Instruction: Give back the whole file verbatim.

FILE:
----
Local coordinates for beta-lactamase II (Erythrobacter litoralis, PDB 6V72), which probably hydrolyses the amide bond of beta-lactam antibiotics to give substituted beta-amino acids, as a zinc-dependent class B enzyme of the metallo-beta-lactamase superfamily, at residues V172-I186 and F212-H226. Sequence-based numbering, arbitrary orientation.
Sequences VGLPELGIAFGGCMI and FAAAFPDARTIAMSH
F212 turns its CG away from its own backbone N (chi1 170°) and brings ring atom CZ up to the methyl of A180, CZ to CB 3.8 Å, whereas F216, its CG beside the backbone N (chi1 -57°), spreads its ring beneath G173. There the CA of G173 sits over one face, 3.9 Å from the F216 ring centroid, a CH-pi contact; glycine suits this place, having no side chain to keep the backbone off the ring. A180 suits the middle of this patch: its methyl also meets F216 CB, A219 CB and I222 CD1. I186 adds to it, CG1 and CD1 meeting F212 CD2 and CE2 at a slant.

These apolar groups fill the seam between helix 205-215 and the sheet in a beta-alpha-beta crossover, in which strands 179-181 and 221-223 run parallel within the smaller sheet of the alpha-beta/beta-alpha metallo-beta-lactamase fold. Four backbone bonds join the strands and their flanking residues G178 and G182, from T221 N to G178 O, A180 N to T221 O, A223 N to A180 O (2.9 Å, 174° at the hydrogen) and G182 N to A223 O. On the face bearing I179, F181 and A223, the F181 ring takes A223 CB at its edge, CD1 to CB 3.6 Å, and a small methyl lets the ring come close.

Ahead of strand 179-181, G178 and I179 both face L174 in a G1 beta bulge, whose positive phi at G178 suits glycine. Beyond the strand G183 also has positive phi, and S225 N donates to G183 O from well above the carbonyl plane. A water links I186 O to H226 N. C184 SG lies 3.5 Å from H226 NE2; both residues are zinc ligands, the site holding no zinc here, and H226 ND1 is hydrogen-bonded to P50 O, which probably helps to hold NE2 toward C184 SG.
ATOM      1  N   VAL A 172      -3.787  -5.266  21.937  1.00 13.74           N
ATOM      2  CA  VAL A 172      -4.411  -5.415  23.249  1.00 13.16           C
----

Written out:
Local coordinates for beta-lactamase II (Erythrobacter litoralis, PDB 6V72), which probably hydrolyses the amide bond of beta-lactam antibiotics to give substituted beta-amino acids, as a zinc-dependent class B enzyme of the metallo-beta-lactamase superfamily, at residues V172-I186 and F212-H226. Sequence-based numbering, arbitrary orientation.
Sequences VGLPELGIAFGGCMI and FAAAFPDARTIAMSH
F212 turns its CG away from its own backbone N (chi1 170°) and brings ring atom CZ up to the methyl of A180, CZ to CB 3.8 Å, whereas F216, its CG beside the backbone N (chi1 -57°), spreads its ring beneath G173. There the CA of G173 sits over one face, 3.9 Å from the F216 ring centroid, a CH-pi contact; glycine suits this place, having no side chain to keep the backbone off the ring. A180 suits the middle of this patch: its methyl also meets F216 CB, A219 CB and I222 CD1. I186 adds to it, CG1 and CD1 meeting F212 CD2 and CE2 at a slant.

These apolar groups fill the seam between helix 205-215 and the sheet in a beta-alpha-beta crossover, in which strands 179-181 and 221-223 run parallel within the smaller sheet of the alpha-beta/beta-alpha metallo-beta-lactamase fold. Four backbone bonds join the strands and their flanking residues G178 and G182, from T221 N to G178 O, A180 N to T221 O, A223 N to A180 O (2.9 Å, 174° at the hydrogen) and G182 N to A223 O. On the face bearing I179, F181 and A223, the F181 ring takes A223 CB at its edge, CD1 to CB 3.6 Å, and a small methyl lets the ring come close.

Ahead of strand 179-181, G178 and I179 both face L174 in a G1 beta bulge, whose positive phi at G178 suits glycine. Beyond the strand G183 also has positive phi, and S225 N donates to G183 O from well above the carbonyl plane. A water links I186 O to H226 N. C184 SG lies 3.5 Å from H226 NE2; both residues are zinc ligands, the site holding no zinc here, and H226 ND1 is hydrogen-bonded to P50 O, which probably helps to hold NE2 toward C184 SG.
ATOM      1  N   VAL A 172      -3.787  -5.266  21.937  1.00 13.74           N
ATOM      2  CA  VAL A 172      -4.411  -5.415  23.249  1.00 13.16           C